But supporters shouldn’t get too hopeful because the measure so far hasn’t gotten any backing from the state. In fact, the state’s Department of Health, Chamber of Commerce and Farm Bureau all oppose the measure, and Gov. Asa Hutchinson said he thinks it could be a “tax drain on the state.”


Just two years after voters rejected medical marijuana, Floridians will be faced with the question again.

In 2014, a medical marijuana ballot measure actually won a majority of the vote – 57 percent – but the state requires ballot measures to clear 60 percent to become law.

This year, it’s looking like the outcome will be different. To date, there have been 10 polls conducted in Florida, with the average showing 70 percent in favor, 22 percent against and 7 percent still undecided about whether to legalize pot for medicinal purposes.

If passed, it will allow patients with conditions like cancer, PTSD, glaucoma and HIV to receive marijuana as treatment. The Florida Department of Health would regulate the production and distribution of patient ID cards.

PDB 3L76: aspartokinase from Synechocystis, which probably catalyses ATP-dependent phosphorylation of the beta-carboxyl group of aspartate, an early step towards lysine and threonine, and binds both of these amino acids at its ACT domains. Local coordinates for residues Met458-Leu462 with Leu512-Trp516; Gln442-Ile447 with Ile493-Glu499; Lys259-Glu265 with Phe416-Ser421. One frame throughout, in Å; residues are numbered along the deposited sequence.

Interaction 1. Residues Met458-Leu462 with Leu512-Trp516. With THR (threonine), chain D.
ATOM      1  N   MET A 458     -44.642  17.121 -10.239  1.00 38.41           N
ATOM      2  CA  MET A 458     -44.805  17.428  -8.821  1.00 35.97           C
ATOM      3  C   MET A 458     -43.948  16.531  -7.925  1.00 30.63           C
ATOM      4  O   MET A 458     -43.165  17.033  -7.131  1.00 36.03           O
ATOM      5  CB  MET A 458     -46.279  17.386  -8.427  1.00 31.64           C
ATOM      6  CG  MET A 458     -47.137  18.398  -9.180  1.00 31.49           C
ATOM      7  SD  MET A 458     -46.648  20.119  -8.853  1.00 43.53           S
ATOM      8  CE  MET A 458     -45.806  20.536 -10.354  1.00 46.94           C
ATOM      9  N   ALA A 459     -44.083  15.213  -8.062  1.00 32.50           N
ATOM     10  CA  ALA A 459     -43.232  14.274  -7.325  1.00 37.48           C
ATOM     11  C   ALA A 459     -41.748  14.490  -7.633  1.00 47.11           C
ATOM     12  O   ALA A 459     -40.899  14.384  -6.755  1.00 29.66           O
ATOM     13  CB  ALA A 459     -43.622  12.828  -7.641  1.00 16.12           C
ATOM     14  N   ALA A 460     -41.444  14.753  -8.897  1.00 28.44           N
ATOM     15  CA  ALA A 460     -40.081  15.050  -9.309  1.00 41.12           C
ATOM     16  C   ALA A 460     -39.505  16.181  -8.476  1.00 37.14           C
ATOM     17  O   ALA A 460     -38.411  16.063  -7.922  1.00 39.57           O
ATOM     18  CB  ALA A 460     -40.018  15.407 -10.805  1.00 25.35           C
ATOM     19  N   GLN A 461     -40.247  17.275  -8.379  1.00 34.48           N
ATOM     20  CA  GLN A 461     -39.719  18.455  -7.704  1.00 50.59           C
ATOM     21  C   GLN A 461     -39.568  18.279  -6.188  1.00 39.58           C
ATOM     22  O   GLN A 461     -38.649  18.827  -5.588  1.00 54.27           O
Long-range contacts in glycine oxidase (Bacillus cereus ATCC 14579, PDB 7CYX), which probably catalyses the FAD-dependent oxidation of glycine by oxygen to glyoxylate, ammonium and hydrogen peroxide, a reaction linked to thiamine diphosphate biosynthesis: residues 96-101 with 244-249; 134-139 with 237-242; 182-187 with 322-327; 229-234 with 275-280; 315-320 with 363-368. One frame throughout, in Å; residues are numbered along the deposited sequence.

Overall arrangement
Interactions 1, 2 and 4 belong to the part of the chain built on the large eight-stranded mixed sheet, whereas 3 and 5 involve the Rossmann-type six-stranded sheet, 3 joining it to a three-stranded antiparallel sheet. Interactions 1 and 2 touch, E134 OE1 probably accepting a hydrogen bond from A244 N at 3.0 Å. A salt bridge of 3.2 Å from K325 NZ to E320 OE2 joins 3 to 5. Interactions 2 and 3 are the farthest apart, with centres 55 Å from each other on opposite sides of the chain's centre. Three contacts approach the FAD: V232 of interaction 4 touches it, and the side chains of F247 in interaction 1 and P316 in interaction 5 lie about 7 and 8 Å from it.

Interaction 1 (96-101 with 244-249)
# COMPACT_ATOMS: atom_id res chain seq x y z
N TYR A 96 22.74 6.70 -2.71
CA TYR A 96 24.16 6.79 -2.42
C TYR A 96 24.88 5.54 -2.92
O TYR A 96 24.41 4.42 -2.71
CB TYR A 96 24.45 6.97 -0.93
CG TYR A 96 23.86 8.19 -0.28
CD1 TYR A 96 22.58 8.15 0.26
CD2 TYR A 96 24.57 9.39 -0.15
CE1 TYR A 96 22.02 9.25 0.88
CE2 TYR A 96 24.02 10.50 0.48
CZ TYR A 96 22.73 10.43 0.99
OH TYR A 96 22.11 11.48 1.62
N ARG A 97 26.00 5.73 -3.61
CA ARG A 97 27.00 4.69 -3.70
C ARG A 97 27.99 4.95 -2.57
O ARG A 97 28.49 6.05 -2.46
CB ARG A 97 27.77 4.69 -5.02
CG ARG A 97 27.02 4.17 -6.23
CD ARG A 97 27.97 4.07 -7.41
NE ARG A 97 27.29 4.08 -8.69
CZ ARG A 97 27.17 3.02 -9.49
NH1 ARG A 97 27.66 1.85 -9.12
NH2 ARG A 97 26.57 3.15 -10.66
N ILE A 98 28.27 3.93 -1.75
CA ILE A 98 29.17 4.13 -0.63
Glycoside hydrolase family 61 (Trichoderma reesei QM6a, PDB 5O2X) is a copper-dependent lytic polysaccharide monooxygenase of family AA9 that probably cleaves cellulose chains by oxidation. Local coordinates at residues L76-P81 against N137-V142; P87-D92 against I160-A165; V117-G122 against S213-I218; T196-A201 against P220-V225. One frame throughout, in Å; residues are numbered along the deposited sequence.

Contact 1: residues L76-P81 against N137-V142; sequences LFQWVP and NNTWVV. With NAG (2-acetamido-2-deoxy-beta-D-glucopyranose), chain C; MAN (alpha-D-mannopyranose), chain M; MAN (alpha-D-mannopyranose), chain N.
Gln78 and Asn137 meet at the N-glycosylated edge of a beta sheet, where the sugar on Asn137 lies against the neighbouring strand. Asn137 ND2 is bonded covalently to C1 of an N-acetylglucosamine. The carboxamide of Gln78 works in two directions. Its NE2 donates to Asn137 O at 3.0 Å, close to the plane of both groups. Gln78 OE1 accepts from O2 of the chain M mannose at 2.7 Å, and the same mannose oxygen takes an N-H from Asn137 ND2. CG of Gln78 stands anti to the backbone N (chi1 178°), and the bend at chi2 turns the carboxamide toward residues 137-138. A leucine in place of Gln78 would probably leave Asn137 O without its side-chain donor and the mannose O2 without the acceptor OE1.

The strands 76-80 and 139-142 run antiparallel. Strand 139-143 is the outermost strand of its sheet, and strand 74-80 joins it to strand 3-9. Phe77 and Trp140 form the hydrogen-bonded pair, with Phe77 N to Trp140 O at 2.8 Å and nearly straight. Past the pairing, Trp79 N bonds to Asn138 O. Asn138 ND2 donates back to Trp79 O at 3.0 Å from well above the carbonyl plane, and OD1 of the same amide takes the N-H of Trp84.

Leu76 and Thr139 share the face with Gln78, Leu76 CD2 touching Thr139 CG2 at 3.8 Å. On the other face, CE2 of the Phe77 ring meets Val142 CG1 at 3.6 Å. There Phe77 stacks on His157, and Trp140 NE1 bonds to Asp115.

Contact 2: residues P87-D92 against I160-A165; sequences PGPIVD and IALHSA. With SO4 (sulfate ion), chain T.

Montana has an interesting history with medical marijuana.

The state’s voters approved it over a decade ago, in 2004, but the legislature repealed it in 2011 after the Drug Enforcement Agency found that medical marijuana businesses were involved in drug trafficking and other crimes.

This year’s ballot measure hopes to bring the treatment option back and also repeal a former clause that limited the number of medical marijuana patients to three per provider.

It’s tough to say how Montana will vote.

The Democratic candidate for attorney general and the Bozeman city commissioner have both come out in favor of bringing legal medical marijuana back to the state. But Safe Montana – the opposition campaign – has outraised the supporters $124,000 to $55,000

North Dakota

This is North Dakota’s second go-around attempting to legalize medical marijuana through voters.

In 2012, a measure failed to make the ballot after hundreds of the 13,500 signatures submitted were invalidated.

The new initiative would allow medical marijuana to treat debilitating conditions like cancer, AIDS, epilepsy and ALS. Patients would need to obtain ID cards through the Department of Health.

A poll conducted by the University of North Dakota found the winds in favor of medical marijuana proponents, with 47 percent for and 41 percent against.

News Moderator: Katelyn Baker
Full Article: States Voting On Marijuana, Medical Or Recreational, In November